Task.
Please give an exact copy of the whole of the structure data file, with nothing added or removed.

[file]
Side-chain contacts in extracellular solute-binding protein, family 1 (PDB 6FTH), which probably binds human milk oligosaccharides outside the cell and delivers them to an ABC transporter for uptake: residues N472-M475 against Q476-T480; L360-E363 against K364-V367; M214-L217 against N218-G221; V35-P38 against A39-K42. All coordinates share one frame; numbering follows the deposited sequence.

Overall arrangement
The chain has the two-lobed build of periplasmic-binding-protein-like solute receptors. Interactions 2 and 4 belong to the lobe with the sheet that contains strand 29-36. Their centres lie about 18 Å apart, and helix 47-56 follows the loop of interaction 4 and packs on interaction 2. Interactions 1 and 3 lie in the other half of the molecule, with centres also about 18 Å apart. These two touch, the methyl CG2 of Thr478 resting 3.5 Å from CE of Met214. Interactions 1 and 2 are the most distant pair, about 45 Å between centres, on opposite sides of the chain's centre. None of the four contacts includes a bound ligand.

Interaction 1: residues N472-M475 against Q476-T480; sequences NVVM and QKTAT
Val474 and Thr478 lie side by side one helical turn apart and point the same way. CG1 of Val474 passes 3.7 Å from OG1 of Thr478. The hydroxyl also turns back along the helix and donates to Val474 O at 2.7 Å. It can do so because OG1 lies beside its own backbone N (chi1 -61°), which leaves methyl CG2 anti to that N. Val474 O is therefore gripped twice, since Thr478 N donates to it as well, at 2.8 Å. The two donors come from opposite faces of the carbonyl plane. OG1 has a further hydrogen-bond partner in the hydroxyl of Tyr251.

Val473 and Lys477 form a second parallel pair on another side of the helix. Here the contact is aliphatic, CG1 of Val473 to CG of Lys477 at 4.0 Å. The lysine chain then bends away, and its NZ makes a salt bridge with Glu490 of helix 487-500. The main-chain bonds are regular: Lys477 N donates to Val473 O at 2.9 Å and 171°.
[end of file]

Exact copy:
Side-chain contacts in extracellular solute-binding protein, family 1 (PDB 6FTH), which probably binds human milk oligosaccharides outside the cell and delivers them to an ABC transporter for uptake: residues N472-M475 against Q476-T480; L360-E363 against K364-V367; M214-L217 against N218-G221; V35-P38 against A39-K42. All coordinates share one frame; numbering follows the deposited sequence.

Overall arrangement
The chain has the two-lobed build of periplasmic-binding-protein-like solute receptors. Interactions 2 and 4 belong to the lobe with the sheet that contains strand 29-36. Their centres lie about 18 Å apart, and helix 47-56 follows the loop of interaction 4 and packs on interaction 2. Interactions 1 and 3 lie in the other half of the molecule, with centres also about 18 Å apart. These two touch, the methyl CG2 of Thr478 resting 3.5 Å from CE of Met214. Interactions 1 and 2 are the most distant pair, about 45 Å between centres, on opposite sides of the chain's centre. None of the four contacts includes a bound ligand.

Interaction 1: residues N472-M475 against Q476-T480; sequences NVVM and QKTAT
Val474 and Thr478 lie side by side one helical turn apart and point the same way. CG1 of Val474 passes 3.7 Å from OG1 of Thr478. The hydroxyl also turns back along the helix and donates to Val474 O at 2.7 Å. It can do so because OG1 lies beside its own backbone N (chi1 -61°), which leaves methyl CG2 anti to that N. Val474 O is therefore gripped twice, since Thr478 N donates to it as well, at 2.8 Å. The two donors come from opposite faces of the carbonyl plane. OG1 has a further hydrogen-bond partner in the hydroxyl of Tyr251.

Val473 and Lys477 form a second parallel pair on another side of the helix. Here the contact is aliphatic, CG1 of Val473 to CG of Lys477 at 4.0 Å. The lysine chain then bends away, and its NZ makes a salt bridge with Glu490 of helix 487-500. The main-chain bonds are regular: Lys477 N donates to Val473 O at 2.9 Å and 171°.